In 1994, FedEx was looking for a new, more contemporary and balanced image. More than 200 different options were developed to portray speed, the most important attribute of the Federal Express delivery service. But how can this be represented? An arrow with a white background is created between the letters “E” and “X”, which, in an original way, conveys the idea of the speed with which they work and the precision of their service. The use of negative space was a big hit and once you’ve seen the arrow you simply can’t unsee it. Boasting more than 40 design awards, this logo is one of the most successful examples of the use of negative space, where the detail, even if it is hidden, allows the idea to shine and be effective.
Google is one of those companies that have managed to remain top of mind around the world, and its current logo was designed in 2015. However, due to the Google Doodles, it can be considered as one of the most frequently changing logos. Have you ever wondered why Google uses 4 colors in its logo? Google’s palette, composed of four basic tones, has different meanings. Firstly, it represents the four elements: air, earth, fire and water. But there is also a second meaning where green represents growth, red signifies the passion of its founders, yellow is energy and intelligence, and blue is diversity. Whatever their meaning, the colors red, blue, yellow and green reflect the variety of Google’s services and their endless possibilities.
THE TOUR DE FRANCE
The current logo of the legendary Gallic cycling event was created by French designer Joel Guenoun in 2002, and has remained unchanged ever since. The brushstroke style gives it a distinct and original feel, while the splash of yellow symbolizes the famous yellow jersey that is awarded to the winner of each stage. One of the most creative aspects of this logo is the inclusion of a cyclist in the “R” of the word “Tour” as part of the typographic design, with the “O” as the rear wheel and the yellow circle as the front wheel.
The name of the world’s most famous sports brand is derived from the Greek goddess of victory, Nike, and the history of its logo is quite curious. In the early 1970s, graphic design student Carolyn Davidson was commissioned to create a logo based on a simple brief: that it should embody movement and follow the aesthetic approach of Adidas. The young designer presented her first sketches to Phil Knight, Nike’s founder, in black with the brand name and the famous “Swoosh”, a highly distinctive graphic element that conveyed movement and was inspired by the wings of the aforementioned Greek goddess. The company’s founder was initially unconvinced by this logo and paid the designer just 35 dollars. Ten years later, he presented her with a gold ring and an envelope stuffed with shares in the company as a thank you. Carolyn Davidson was a Nike designer for decades.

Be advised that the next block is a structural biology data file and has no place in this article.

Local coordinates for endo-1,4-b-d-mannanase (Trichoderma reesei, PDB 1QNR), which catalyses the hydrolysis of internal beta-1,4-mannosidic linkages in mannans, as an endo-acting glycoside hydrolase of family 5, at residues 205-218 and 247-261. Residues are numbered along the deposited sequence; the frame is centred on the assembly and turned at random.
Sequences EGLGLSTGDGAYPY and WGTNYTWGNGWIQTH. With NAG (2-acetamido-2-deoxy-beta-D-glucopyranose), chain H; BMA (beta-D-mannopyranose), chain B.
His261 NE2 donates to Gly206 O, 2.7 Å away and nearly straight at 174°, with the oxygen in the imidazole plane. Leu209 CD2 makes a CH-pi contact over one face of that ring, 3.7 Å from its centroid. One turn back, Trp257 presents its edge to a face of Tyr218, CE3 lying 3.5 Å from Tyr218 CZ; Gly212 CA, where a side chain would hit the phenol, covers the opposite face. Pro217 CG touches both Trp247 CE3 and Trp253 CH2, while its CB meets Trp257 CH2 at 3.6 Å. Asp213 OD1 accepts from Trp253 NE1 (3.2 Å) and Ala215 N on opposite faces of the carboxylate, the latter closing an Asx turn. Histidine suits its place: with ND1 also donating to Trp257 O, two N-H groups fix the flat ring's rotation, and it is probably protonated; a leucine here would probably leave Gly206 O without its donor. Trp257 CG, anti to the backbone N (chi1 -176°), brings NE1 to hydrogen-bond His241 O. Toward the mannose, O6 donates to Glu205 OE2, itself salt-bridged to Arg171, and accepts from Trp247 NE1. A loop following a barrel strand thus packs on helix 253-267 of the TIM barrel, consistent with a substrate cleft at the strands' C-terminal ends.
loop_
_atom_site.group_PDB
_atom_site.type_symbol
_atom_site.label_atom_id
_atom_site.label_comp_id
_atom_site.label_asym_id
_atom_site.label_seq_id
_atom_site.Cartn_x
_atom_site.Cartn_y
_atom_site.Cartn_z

In 1969, Alan Green, an Australian surfer, created a brand of comfortable sports clothing. He designed the logo for the Quiksilver brand himself, which features a minimalist version of the woodblock print The Great Wave of Kanagawa by Japanese artist Katsushika Hokusai. The masterpiece depicts a raging storm off the coast of Kaganawa, with Mount Fuji in the background. Green drew inspiration from it to create a stylized image of a wave breaking over a large mountain. It all fits together perfectly, since Quiksilver produces a wide range of surf (wave) and snowboard (mountain) products.
Why would a chocolate brand have a mountain in its logo? Swiss-based Toblerone has been producing chocolate since 1908 and, to differentiate itself from other brands in the sector, the designers created the logo based on the Matterhorn in the Alps – a very creative way of saying that this product is “Made in Switzerland”. The pyramid-shaped mountain is one of the world’s most iconic and is located between Italy and Switzerland. But on closer inspection the logo also contains a hidden message: on the mountain, the silhouette of a bear is perfectly defined in the negative part of the logo. A clear homage to Bern, known as “the city of bears”, the place where Theodor Tobler and his cousin Emil Baumann came up with the idea for this famous chocolate bar.
Author: Joan Margarit, Marketing and Communication Analyst.